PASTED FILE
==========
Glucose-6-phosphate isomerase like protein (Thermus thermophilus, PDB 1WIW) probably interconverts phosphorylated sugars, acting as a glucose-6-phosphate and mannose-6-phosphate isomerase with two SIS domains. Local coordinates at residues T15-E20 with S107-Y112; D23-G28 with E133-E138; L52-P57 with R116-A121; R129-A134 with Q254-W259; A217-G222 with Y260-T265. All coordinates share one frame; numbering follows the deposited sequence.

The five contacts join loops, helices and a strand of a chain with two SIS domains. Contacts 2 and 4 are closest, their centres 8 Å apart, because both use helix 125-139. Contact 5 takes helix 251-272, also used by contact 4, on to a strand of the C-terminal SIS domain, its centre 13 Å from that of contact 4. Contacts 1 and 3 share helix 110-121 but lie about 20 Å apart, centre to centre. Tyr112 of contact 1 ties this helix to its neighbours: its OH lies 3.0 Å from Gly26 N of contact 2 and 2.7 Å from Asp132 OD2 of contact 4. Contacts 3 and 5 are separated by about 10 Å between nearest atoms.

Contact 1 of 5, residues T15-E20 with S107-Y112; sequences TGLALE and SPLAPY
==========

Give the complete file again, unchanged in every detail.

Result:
Glucose-6-phosphate isomerase like protein (Thermus thermophilus, PDB 1WIW) probably interconverts phosphorylated sugars, acting as a glucose-6-phosphate and mannose-6-phosphate isomerase with two SIS domains. Local coordinates at residues T15-E20 with S107-Y112; D23-G28 with E133-E138; L52-P57 with R116-A121; R129-A134 with Q254-W259; A217-G222 with Y260-T265. All coordinates share one frame; numbering follows the deposited sequence.

The five contacts join loops, helices and a strand of a chain with two SIS domains. Contacts 2 and 4 are closest, their centres 8 Å apart, because both use helix 125-139. Contact 5 takes helix 251-272, also used by contact 4, on to a strand of the C-terminal SIS domain, its centre 13 Å from that of contact 4. Contacts 1 and 3 share helix 110-121 but lie about 20 Å apart, centre to centre. Tyr112 of contact 1 ties this helix to its neighbours: its OH lies 3.0 Å from Gly26 N of contact 2 and 2.7 Å from Asp132 OD2 of contact 4. Contacts 3 and 5 are separated by about 10 Å between nearest atoms.

Contact 1 of 5, residues T15-E20 with S107-Y112; sequences TGLALE and SPLAPY